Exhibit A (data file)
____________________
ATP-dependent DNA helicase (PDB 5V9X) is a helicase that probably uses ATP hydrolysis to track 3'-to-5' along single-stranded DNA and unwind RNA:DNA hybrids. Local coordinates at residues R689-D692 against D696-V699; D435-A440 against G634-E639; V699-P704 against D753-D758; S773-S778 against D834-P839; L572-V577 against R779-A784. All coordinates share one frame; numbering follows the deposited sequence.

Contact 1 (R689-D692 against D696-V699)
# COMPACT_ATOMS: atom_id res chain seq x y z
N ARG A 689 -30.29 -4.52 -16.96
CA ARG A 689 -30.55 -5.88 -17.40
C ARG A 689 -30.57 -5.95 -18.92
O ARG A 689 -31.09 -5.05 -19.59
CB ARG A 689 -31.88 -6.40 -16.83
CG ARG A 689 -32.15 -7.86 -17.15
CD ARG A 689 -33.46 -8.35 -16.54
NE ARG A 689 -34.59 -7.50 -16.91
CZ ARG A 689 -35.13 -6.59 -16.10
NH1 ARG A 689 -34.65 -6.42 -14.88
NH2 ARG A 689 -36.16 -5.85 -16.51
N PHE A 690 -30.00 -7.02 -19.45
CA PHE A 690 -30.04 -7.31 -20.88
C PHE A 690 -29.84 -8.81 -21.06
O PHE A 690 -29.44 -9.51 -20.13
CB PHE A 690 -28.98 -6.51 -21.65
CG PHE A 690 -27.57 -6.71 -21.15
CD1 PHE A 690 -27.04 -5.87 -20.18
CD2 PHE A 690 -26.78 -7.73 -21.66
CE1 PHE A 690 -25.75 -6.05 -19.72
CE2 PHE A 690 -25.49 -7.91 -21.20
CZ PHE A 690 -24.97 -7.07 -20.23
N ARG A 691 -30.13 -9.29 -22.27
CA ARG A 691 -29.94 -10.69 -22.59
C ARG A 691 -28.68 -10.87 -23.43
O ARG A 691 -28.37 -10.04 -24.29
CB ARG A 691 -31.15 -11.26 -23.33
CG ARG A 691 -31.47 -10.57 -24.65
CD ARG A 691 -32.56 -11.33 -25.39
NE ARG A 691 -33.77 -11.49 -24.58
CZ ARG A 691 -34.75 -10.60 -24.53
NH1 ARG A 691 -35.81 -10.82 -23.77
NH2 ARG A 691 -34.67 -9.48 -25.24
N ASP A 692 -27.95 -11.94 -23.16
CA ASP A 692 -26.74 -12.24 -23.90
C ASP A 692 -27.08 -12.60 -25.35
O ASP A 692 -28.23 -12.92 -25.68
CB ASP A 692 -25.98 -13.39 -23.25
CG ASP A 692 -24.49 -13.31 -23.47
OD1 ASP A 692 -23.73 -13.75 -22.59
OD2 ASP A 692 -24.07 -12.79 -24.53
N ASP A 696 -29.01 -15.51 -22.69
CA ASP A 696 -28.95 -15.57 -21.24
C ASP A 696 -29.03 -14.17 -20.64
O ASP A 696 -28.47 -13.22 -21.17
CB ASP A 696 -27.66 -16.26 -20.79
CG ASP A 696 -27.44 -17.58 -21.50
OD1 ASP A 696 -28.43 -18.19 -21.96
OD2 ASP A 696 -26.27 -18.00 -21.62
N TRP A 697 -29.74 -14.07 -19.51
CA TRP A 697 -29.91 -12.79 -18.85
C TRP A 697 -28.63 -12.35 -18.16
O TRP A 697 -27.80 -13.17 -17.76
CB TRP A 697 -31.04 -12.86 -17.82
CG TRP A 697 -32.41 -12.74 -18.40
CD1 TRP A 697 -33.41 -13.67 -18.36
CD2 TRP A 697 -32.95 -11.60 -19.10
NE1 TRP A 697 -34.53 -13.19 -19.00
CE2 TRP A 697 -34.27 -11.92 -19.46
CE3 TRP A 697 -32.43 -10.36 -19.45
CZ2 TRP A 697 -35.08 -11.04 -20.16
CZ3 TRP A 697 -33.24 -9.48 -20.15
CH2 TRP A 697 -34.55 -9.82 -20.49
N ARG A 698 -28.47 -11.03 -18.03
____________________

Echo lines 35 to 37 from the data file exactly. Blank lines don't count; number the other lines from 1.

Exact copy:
NH1 ARG A 691 -35.81 -10.82 -23.77
NH2 ARG A 691 -34.67 -9.48 -25.24
N ASP A 692 -27.95 -11.94 -23.16